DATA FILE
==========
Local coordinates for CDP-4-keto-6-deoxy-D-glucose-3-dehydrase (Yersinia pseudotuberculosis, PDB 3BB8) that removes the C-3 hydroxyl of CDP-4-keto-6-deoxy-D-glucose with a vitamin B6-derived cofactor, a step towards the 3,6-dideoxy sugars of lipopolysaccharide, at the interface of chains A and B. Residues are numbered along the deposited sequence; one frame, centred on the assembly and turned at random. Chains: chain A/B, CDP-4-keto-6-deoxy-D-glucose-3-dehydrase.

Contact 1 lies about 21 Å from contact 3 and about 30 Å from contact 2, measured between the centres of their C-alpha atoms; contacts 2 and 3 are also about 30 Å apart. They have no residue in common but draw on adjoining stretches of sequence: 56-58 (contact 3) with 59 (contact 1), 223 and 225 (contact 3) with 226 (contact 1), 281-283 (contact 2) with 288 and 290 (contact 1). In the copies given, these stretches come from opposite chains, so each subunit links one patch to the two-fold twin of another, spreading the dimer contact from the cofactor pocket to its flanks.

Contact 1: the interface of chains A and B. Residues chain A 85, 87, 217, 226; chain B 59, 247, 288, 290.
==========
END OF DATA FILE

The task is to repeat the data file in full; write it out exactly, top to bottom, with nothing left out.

Local coordinates for CDP-4-keto-6-deoxy-D-glucose-3-dehydrase (Yersinia pseudotuberculosis, PDB 3BB8) that removes the C-3 hydroxyl of CDP-4-keto-6-deoxy-D-glucose with a vitamin B6-derived cofactor, a step towards the 3,6-dideoxy sugars of lipopolysaccharide, at the interface of chains A and B. Residues are numbered along the deposited sequence; one frame, centred on the assembly and turned at random. Chains: chain A/B, CDP-4-keto-6-deoxy-D-glucose-3-dehydrase.

Contact 1 lies about 21 Å from contact 3 and about 30 Å from contact 2, measured between the centres of their C-alpha atoms; contacts 2 and 3 are also about 30 Å apart. They have no residue in common but draw on adjoining stretches of sequence: 56-58 (contact 3) with 59 (contact 1), 223 and 225 (contact 3) with 226 (contact 1), 281-283 (contact 2) with 288 and 290 (contact 1). In the copies given, these stretches come from opposite chains, so each subunit links one patch to the two-fold twin of another, spreading the dimer contact from the cofactor pocket to its flanks.

Contact 1: the interface of chains A and B. Residues chain A 85, 87, 217, 226; chain B 59, 247, 288, 290.